Archives For Audio

dj-clipart

Via Rich DeMuro, we learn that Apple is on the hunt for Music Programmers to curate content for their new iTunes Radio service. Potential digital DJs are expected to have 5 years experience and a willingness to attend concerts on the clock with:

a strong understanding and background in how the music business operates. Experience and knowledge in retail, radio, A&R, editorial, record labels, and/or any other music related field(s) is a requirement. We’re in pursuit of an individual who can merchandise new releases in these genres, introduce new music to very knowledgeable communities, come up with creative ways to promote and present music; and program various station formats, within these genres, for iTunes Radio.

Of course one of the reasons we prefer Slacker over Pandora is the human intelligence behind genre playlists and suspect Apple’s new service will similarly benefit from experts in the field. However, unlike competing services and despite a looming shakeout or consolidation, Apple is uniquely positioned to prosper given track and album upsell via their existing, strong retail music business. Being preloaded onto every iPhone, Mac, and Apple TV doesn’t hurt either.

slacker-shades

Since Al Gore invented the Internet, Mari and I have been Slacker fans. Unlike Pandora which generates playlists based on musical properties and whatnot, Slacker has taken a more radio-based approach in streaming professionally programmed genre stations. And was one of the first to implement offline playback. Beyond the massive redesign, 2013 also ushers in a new army of “Slacktivists” – Slacker’s top 1% of listeners… who they intend to reward and mobilize as brand ambassadors. Via the CEO’s email blast:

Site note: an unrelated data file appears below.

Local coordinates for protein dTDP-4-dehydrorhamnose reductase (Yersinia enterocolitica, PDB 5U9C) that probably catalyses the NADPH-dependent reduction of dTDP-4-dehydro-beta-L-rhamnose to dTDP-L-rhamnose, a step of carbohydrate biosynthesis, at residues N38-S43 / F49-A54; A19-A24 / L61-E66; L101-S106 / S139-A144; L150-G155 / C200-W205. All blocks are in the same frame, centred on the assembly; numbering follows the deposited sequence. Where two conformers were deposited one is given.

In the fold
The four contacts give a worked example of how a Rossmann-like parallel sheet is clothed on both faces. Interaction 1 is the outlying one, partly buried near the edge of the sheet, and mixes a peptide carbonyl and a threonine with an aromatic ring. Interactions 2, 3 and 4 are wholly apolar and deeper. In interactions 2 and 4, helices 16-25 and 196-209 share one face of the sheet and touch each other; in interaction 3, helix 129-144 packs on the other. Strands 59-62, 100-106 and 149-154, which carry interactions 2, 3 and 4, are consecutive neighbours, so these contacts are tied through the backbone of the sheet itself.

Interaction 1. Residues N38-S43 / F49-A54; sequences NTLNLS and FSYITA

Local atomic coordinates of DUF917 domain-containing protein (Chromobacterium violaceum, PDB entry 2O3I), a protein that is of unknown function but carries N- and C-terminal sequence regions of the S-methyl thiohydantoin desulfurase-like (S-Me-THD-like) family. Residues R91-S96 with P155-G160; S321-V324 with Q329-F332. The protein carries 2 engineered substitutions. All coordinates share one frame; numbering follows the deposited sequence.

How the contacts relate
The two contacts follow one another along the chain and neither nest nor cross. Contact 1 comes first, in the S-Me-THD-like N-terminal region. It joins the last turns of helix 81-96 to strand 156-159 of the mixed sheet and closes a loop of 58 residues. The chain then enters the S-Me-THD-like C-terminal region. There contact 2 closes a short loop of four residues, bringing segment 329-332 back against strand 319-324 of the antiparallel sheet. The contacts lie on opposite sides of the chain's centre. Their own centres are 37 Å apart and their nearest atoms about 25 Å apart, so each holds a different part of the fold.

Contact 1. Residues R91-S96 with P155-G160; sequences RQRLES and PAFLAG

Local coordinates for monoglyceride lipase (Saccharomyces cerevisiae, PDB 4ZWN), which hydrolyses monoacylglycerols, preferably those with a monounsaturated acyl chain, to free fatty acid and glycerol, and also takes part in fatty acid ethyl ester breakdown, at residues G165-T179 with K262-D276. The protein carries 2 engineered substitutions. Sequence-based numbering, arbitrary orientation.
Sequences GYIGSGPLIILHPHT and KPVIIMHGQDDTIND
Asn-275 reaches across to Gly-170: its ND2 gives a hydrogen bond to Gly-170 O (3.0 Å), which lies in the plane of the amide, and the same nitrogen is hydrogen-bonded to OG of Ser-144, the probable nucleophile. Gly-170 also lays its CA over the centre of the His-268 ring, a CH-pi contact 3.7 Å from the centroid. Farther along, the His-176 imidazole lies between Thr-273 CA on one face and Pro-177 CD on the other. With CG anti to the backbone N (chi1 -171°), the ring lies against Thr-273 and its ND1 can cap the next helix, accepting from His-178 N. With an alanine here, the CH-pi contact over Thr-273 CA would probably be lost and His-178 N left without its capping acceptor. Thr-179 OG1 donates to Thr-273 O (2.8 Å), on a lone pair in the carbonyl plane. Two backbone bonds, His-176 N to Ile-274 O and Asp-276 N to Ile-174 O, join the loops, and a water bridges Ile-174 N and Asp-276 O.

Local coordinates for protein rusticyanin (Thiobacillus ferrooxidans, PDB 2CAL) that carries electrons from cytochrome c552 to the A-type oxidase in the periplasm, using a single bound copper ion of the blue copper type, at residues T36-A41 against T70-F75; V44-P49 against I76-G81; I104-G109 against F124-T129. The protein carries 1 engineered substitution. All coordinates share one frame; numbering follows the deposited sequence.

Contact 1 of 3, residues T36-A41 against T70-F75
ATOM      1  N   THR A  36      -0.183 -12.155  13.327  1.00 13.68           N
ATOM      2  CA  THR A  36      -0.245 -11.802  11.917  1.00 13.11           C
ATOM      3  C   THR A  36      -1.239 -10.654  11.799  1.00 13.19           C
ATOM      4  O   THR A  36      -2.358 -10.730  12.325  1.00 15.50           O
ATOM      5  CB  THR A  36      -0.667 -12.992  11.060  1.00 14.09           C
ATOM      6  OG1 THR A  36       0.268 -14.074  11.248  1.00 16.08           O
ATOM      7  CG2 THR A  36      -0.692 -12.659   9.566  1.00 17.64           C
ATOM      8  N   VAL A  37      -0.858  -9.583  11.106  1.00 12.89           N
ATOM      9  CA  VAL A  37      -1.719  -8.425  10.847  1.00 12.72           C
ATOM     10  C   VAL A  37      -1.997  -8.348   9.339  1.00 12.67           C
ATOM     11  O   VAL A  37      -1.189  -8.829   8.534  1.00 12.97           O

In the coming months we’ll be hooking you up with limited edition Slacker gear, access to new content before anyone else, and a ton of exclusive perks. Stay tuned for more details in the weeks ahead. It’s free and you don’t need to do anything…just enjoy the benefits of being a Slacktivist with our gratitude! On the flip side, it’s not just about you listening to us. It’s about us listening to you. Email me any time

(Thanks Tim!)

vizio-soundbar-tivo

Since dismantling our projector-based home theater in 2005 and embracing something of a nomadic lifestyle, we’ve been sadly lacking in the surround sound department. But, having recently purchased a new home (and new television), we’re finally ready to get a bit more serious with our audio. Yet, I wasn’t motivated to recreate the elaborate config we once sported and have been fixated on soundbar-esque solutions — improved acoustics over the TV’s speakers, yet minimal clutter without fishing wires through the walls.

Of CNET’s top 2013 pics, I went with the (horribly named) Vizio S4251w-B4 for several reasons. Continue Reading…

bose-qc20

It’s come to my attention that Bose will soon launch the next entrant into their QuietComfort range of noise cancelling headsets. However, unlike the current QC 15 and QC 3, the incoming QuietComfort 20 moves to an in-ear design. While I’d have preferred an update to the on-ear or around-ear models, I’m told the QC20 have redesigned tips that are über comfortable and imagine the frequent flier set will eat up these up despite the $300 price point (and battery/controller appendage that sits about 2″ from the plug).